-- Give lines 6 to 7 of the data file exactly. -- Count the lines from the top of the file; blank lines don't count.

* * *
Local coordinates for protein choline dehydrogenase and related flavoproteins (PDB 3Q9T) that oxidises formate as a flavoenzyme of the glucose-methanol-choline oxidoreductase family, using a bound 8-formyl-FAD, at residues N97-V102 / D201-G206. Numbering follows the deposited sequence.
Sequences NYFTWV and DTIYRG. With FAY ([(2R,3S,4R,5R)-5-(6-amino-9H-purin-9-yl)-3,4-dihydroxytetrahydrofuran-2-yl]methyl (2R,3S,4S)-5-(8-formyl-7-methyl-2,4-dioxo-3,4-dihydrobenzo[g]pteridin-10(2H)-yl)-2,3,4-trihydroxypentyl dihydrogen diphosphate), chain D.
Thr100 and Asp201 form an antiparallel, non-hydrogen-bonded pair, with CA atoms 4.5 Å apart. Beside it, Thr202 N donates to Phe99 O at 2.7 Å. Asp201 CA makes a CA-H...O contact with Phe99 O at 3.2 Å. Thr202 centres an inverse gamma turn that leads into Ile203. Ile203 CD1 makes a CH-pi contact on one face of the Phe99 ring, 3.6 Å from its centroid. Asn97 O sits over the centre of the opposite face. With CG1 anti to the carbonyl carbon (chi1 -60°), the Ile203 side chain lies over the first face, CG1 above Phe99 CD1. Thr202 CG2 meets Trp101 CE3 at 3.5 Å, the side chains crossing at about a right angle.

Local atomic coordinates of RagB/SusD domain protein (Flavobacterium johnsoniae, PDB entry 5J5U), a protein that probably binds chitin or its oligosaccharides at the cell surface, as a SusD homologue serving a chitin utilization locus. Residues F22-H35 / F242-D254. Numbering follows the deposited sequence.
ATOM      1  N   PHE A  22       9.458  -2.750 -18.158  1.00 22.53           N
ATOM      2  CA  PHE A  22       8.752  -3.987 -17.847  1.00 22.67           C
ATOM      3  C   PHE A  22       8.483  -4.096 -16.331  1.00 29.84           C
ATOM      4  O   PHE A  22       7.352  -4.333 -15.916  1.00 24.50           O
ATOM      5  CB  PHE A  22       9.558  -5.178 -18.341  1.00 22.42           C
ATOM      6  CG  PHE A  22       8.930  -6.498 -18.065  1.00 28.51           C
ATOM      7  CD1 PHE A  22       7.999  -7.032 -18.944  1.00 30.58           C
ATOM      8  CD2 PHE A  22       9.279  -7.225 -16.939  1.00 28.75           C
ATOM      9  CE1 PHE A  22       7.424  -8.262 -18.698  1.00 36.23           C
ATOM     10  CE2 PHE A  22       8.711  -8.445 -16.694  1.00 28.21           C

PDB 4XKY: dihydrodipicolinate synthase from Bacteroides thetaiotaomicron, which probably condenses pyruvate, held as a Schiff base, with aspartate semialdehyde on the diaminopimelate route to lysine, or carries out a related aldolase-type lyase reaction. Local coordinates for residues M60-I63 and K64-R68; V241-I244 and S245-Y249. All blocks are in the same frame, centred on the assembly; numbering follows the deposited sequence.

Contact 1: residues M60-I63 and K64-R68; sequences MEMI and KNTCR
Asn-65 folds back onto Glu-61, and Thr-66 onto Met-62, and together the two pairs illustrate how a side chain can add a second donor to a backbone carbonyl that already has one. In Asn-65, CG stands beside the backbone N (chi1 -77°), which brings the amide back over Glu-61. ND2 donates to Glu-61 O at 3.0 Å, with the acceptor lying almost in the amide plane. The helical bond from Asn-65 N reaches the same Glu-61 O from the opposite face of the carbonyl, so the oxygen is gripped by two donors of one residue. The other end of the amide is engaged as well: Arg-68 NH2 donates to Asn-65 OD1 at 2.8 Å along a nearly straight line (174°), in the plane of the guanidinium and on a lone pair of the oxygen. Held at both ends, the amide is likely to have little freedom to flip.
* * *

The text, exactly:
ATOM      2  CA  PHE A  22       8.752  -3.987 -17.847  1.00 22.67           C
ATOM      3  C   PHE A  22       8.483  -4.096 -16.331  1.00 29.84           C